Reflections on a Wandering Life.....

Wednesday, August 29, 2012

The Warmth of Other Suns 

I was in Wangfujing today, so I stopped by the Foreign Languages Bookstore. I have not been in that place more than a couple times since I have come to China. I guess it's because I have not had that much trouble getting books at other places. And now I get lots of books through Google Books that I don't have to pay for, so there is less and less need. But I figured it couldn't hurt to just stop in and see what they had.

I probably shouldn't have bought this book--I'm definitely not short of stuff to read. But I was intrigued by the subject. It concerns the mass migration of Blacks from the South to find a better life in other places. I read The Underground Railroad when I was in elementary school, and that book was very enlightening. But it seemed somewhat remote, because I grew up in Japan, where whites were minorities. But we were not mistreated because of it. After we moved to the States when I was thirteen, I read Black Like Me, and this alerted me to a problem I had not well understood before that, I guess because I spent most of my childhood in Japan. I lived in Williston, North Dakota for four years as a child, but there aren't that many Blacks in that part of the country. I only remember one black kid from my younger years in that town. I do remember Mom telling us that we must never say the word, "nigger." She said we were supposed to call them "colored people." When I was in junior high in the late sixties in Minnesota, I was part of a discussion competition. One of the kids in our group, a bookish kid who was always pontificating about something or the other, said one day, "you know, actually they prefer to be called 'Blacks' now." The other kids ridiculed him, "No they don't! Would you like it if we called you 'whitey?'" But the kid was right.

After Obama was elected four years ago, much was made about him being the first Black president. Nonsense. The whole thing was a complete fraud. Obama does not have anyone in his family who is even remotely connected with Black America. His father was from Kenya. Obama is not descended from Black America, he is descended from white America. Some day there will be an American black guy who becomes president. But probably not anytime soon. Obama is black and he happens to be an American citizen. But he is not a Black American. Obama is an Irish-American politician just like Reagan, Clinton, Tip O'Neil, the Kennedy's, and a whole host of others. If you want to know the truth, the first "Black president" was LBJ. He was the one who pushed through the civil rights legislation of the sixties. Martin Luther King got all the attention. But Martin Luther King would have been nothing more than a blip on the radar of history if anyone else had been president. And he thanked LBJ by castigating him for the Vietnam War! I have never been much of a fan of MLK. But I did like Malcom X. Martin Luther King taught that racism was a result of ignorance, and that the solution lay in education. But Malcom X believed that racism was evil. To be sure, Malcom X was a little extreme. He was a Black Muslim. The Black Muslims were led by Elijah Muhammad, who taught that the White man was descended from Satan. I read The Autobiography of Malcom X during the years I was driving over the road. The book wasn't actually penned by Malcom X. It was written by Alex Haley, the same guy who wrote Roots. Malcom X was probably too crazy to actually sit down and write a book. But reading him was refreshing, because Jesse (I may be well dressed but I'm still oppressed) Jackson was on the scene then, and I always found him to be quite annoying. He always talked about racism, but in fact, racism was his bread and butter, and to make a good living he had to stir it up as much as he could. If racism came to a grinding halt today, Jesse Jackson would have to go out tomorrow and get a job like everyone else.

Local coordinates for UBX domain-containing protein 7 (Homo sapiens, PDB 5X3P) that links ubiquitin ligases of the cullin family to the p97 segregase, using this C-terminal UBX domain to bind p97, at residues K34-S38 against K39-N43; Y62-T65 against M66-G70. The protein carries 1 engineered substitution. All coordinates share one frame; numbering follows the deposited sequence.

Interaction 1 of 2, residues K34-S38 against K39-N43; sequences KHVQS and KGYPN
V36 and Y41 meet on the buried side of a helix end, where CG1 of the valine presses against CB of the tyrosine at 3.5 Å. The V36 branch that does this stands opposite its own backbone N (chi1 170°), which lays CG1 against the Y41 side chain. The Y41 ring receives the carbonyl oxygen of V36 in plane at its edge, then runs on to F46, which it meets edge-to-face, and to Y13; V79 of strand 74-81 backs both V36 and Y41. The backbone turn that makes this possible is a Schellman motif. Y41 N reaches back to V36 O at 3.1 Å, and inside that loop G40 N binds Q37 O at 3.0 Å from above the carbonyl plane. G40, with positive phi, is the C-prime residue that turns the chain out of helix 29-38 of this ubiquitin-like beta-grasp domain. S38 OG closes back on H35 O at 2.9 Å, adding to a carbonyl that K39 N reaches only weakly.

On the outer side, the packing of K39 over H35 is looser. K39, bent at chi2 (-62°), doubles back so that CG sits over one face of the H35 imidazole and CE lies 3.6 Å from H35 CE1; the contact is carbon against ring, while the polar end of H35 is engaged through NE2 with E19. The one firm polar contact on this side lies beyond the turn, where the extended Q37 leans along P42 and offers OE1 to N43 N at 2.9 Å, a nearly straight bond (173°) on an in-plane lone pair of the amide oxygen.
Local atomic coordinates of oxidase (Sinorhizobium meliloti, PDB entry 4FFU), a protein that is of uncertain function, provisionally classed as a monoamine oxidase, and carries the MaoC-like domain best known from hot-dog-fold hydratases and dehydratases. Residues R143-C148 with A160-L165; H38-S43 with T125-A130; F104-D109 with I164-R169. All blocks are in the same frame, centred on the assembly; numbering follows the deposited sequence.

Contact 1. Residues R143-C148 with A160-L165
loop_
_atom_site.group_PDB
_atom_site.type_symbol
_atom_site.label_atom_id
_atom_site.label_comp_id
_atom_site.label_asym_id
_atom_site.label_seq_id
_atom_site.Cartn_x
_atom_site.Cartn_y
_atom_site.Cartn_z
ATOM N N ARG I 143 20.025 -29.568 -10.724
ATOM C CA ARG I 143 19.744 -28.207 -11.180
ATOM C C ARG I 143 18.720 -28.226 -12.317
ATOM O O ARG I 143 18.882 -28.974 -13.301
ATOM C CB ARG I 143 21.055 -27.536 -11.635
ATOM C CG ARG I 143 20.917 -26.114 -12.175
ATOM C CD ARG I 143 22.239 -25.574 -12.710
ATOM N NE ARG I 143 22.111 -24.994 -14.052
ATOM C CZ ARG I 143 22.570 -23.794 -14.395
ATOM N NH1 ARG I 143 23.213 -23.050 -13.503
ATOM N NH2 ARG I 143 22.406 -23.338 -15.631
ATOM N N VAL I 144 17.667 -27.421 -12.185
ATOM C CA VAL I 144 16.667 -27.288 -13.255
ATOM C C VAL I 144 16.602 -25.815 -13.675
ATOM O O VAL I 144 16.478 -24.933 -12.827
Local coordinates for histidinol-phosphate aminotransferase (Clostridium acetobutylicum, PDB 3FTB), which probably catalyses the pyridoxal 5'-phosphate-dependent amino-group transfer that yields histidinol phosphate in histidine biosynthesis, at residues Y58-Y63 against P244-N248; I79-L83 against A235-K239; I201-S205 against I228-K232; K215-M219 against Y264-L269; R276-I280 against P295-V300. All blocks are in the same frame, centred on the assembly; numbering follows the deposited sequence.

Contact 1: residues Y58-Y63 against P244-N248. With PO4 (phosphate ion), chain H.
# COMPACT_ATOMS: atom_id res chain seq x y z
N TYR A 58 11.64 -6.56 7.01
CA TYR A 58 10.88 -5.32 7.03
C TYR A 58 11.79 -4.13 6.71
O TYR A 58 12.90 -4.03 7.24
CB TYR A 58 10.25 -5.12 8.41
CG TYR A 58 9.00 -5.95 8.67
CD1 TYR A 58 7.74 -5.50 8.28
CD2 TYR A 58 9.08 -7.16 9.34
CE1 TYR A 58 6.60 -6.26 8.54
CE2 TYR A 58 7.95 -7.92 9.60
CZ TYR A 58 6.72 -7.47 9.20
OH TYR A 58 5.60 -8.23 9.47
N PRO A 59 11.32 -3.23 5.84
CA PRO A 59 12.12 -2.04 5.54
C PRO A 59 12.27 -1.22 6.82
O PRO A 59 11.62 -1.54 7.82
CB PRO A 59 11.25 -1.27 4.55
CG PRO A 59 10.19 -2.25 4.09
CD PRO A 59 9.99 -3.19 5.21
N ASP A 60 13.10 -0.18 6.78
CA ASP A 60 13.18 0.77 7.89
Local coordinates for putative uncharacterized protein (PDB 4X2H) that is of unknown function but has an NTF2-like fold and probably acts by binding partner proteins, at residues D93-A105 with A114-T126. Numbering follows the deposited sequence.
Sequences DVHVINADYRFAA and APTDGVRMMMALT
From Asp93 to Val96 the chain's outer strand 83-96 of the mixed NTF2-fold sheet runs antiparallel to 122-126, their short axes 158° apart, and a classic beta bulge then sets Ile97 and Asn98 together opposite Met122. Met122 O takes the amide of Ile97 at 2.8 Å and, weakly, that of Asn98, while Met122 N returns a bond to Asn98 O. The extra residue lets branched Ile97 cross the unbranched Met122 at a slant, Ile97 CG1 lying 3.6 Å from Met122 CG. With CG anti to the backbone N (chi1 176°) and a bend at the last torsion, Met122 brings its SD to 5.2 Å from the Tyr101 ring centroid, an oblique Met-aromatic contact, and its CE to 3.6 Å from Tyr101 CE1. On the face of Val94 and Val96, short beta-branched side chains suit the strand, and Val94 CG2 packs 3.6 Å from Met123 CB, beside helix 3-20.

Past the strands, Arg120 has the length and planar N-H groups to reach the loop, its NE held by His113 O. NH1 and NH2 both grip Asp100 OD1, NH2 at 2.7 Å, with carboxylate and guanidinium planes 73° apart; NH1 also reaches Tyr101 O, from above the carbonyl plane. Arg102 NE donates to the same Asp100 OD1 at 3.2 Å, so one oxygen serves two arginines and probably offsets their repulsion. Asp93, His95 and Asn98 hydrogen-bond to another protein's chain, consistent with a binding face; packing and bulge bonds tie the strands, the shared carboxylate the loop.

Not to say that there isn't racism in America. But true racists stand out. They are there, though. I was talking to a driver from Idaho once, and we got into the subject of race. I said, "If you hear a white boy from the old south bad-mouthing Blacks, you can be pretty sure he is doing it because he knows that the average Black man is a good bit more intelligent than he is." Well, this guy's response was immediate. He lived in Idaho, but he was born and raised in Alabama, and he definitely did not like my analysis. But I stand by it. Racism is evil, but I detest all of it--both the southern white boy kind and the Jesse Jackson kind.

This book is called The Warmth of Other Suns. As I mentioned, it concerns the "great migration." I am curious to see if this is anything significantly different from the migration that was a natural part of the depression era. I'll let you know what I find out.

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